For some, the more frequently they drink, the more liquor they tolerate.
Others could either never hold their liquor or have watched their tolerance slowly wane over the years. Some are so affected by alcohol that even a glass or a sip of red wine would do them in.
This type of so-called “allergy” to alcohol is sometimes due to a deficiency in the liver enzymes that help break down alcohol. Sulfite oxidase is an enzyme that converts sulfites, which can be toxic, to harmless sulfates.
Sulfites are everywhere, commonly found in beer, wine, liquor, soft drinks, and air pollution (sulfur dioxide). They are commonly used as preservatives in meat, fish, salad bar items, dehydrated fruits and vegetables, as well as pickled foods, vinegars, food colorings and flavorings.
As a result, many become chemically and environmentally sensitive without understanding why.
Sensitivities to sulfite are common, and there are many co-factors that support the efficiency of the sulfite oxidase enzyme. One of the most important is a mineral called molybdenum. While deficiencies in this mineral are rare, I have had success in using this mineral either as a supplement or by increasing molybdenum-rich foods.
While the science here is scarce, journals do report anecdotal evidence suggesting that molybdenum supplementation may alleviate symptoms of sulfite sensitivities. An example symptom is a “red-wine stuffy nose.” This can occur after just one glass.
Other symptoms can include:
>> A flushed face or neck
>> Mild swelling of the eyes, hands, and feet
>> Mild itching
>> Mild nausea
>> Loose stools
The exact cause of sulfite sensitivity is not known, but early studies found that many patients presenting with these symptoms had virtually no detectable blood molybdenum. Normal values are from 10-100 parts per billion (ppb).
In addition to molybdenum being a co-factor for the ample production of the sulfite oxidase enzyme, it is a co-factor for the production of xanthine oxidase, which efficiently breaks down proteins, and aldehyde oxidase and aldehyde dehydrogenase, which are key to the breakdown and detoxification of alcohol.
Boosting healthy molybdenum levels.
The best way to ensure you are meeting your molybdenum requirements is to include beans in your diet daily. They are not only a high source of fiber, they are one of the highest molybdenum-rich food groups. In particular, mung beans come in second place after soybeans, which I suggest to limit the consumption of.
According to Ayurveda, split yellow mung beans are the easiest to digest of all beans, and have certain anti-gas or anti-flatulence factors. Traditionally, the yellow mung beans were split by hand in order to remove the husk, combined with hand de-husked long grain rice, and cooked with digestion-boosting spices like ginger, cumin, coriander, fennel, and cardamom. This combination makes what is today known as the Ayurvedic superfood, kitchari.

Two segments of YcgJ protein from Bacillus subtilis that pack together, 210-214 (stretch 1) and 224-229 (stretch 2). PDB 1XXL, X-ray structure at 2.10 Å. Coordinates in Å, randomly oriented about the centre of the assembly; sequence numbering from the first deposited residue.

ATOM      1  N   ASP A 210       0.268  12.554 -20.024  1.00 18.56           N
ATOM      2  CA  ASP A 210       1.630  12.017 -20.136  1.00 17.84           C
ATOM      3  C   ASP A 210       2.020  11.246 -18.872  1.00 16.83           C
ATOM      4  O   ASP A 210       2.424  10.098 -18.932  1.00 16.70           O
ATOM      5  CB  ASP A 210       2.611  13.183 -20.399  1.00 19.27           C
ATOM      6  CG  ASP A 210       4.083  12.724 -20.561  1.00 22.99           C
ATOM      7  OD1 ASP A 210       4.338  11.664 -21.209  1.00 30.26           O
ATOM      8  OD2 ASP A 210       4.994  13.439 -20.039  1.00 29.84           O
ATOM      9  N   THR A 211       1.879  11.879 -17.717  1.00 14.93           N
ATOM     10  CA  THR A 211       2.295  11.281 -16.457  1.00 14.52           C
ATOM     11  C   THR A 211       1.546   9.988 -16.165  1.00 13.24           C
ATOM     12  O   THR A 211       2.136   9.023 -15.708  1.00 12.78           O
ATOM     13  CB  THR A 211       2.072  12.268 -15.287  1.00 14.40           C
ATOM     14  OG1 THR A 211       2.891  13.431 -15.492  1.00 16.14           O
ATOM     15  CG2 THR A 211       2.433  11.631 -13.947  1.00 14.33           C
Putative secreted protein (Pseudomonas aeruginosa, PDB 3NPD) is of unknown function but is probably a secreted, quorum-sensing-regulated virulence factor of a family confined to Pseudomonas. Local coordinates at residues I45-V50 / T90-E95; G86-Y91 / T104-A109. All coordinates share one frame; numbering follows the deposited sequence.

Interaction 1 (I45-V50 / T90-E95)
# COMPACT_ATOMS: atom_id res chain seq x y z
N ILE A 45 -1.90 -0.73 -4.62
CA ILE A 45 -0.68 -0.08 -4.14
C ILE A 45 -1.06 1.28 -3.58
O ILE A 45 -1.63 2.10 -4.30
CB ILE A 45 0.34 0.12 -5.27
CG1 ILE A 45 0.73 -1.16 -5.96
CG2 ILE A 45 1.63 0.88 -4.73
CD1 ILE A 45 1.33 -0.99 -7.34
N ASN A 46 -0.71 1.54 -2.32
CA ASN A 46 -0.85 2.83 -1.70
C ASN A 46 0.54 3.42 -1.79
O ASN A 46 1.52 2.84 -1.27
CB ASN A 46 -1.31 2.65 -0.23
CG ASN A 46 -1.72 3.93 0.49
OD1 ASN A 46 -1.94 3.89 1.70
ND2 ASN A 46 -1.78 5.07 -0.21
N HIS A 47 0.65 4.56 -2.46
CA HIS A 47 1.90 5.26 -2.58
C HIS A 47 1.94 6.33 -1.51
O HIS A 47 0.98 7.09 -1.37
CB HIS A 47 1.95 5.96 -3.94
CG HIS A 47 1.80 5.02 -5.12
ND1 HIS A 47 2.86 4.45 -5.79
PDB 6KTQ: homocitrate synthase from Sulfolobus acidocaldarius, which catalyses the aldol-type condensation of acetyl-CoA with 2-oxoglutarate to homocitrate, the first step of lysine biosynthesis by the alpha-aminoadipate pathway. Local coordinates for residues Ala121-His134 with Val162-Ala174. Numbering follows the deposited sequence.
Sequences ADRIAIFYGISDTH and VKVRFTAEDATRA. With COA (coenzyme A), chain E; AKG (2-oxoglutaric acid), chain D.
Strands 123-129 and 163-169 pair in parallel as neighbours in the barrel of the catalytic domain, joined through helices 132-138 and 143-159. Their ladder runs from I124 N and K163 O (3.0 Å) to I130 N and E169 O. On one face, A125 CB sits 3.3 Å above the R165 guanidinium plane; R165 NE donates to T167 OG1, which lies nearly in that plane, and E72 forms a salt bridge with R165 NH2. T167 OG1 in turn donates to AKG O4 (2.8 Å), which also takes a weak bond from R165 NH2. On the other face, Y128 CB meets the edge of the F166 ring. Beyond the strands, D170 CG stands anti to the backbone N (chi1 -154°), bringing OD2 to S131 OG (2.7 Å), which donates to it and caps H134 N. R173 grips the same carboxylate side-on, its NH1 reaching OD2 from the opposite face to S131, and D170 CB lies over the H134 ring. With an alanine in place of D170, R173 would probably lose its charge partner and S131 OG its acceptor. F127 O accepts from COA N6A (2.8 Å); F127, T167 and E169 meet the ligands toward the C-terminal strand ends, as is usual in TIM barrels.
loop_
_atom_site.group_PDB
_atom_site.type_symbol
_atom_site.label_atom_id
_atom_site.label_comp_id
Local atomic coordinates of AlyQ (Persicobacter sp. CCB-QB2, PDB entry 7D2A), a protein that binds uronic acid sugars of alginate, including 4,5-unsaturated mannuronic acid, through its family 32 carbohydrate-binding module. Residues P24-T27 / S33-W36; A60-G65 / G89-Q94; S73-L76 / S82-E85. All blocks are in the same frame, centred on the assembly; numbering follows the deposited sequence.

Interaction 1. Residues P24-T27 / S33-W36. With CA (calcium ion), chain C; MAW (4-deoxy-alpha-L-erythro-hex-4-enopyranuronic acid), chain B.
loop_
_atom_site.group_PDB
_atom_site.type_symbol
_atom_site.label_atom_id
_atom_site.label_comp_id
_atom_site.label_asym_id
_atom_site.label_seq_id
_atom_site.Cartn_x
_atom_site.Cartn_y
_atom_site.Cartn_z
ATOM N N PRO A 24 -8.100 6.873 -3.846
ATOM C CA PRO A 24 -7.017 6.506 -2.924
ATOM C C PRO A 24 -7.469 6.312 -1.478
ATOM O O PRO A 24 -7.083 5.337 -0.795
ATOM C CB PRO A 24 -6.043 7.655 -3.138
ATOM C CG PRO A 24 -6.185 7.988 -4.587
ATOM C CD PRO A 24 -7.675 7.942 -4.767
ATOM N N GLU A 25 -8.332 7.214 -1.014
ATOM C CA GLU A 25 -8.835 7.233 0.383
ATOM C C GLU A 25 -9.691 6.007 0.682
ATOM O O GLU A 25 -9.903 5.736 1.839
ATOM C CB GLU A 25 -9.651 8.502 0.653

In certain parts of India, kitchari is still used today as a first food for babies as well as nourishment for the weak and elderly.
Learn more about kitchari here.
>> Soybeans (I suggest limiting these)
>> Mung beans, lentils
>> All beans, legumes
>> Walnuts and almonds
Molybdenum foods can be hard to digest.
The highest molybdenum foods are also high in phytic acids. Phytic acids are anti-nutrients that protect grains, nuts, seeds, and beans from bacteria while lying dormant through the winter before they sprout in the spring.
I find that many people have difficulty digesting these foods, and this may be the link to inadequate absorption and under-utilization of molybdenum. I wrote the book Eat Wheat to specifically help those who cannot tolerate hard-to-digest phytic acid-rich foods (like wheat, grains, beans, nuts, and seeds) re-boot their digestive strength. Solely removing these foods from the diet may be causing insidious deficiencies—as I am describing here with regards to molybdenum.
Learn more about re-booting digestive strength here.
Molybdenum foods that are low in phytic acid.
These foods are lower in phytic acid, which makes them easier for some to digest:
>> Cow liver
>> Chicken liver
>> Green beans
>> Romaine lettuce
*Note: Supplemental molybdenum can be purchased at most health food stores. I suggest taking it for one month at a dose of 50 micrograms (mcg) a day, never taking more than 300 mcg in one day.
Author: Dr. John Douillard
Editor: Lieselle Davidson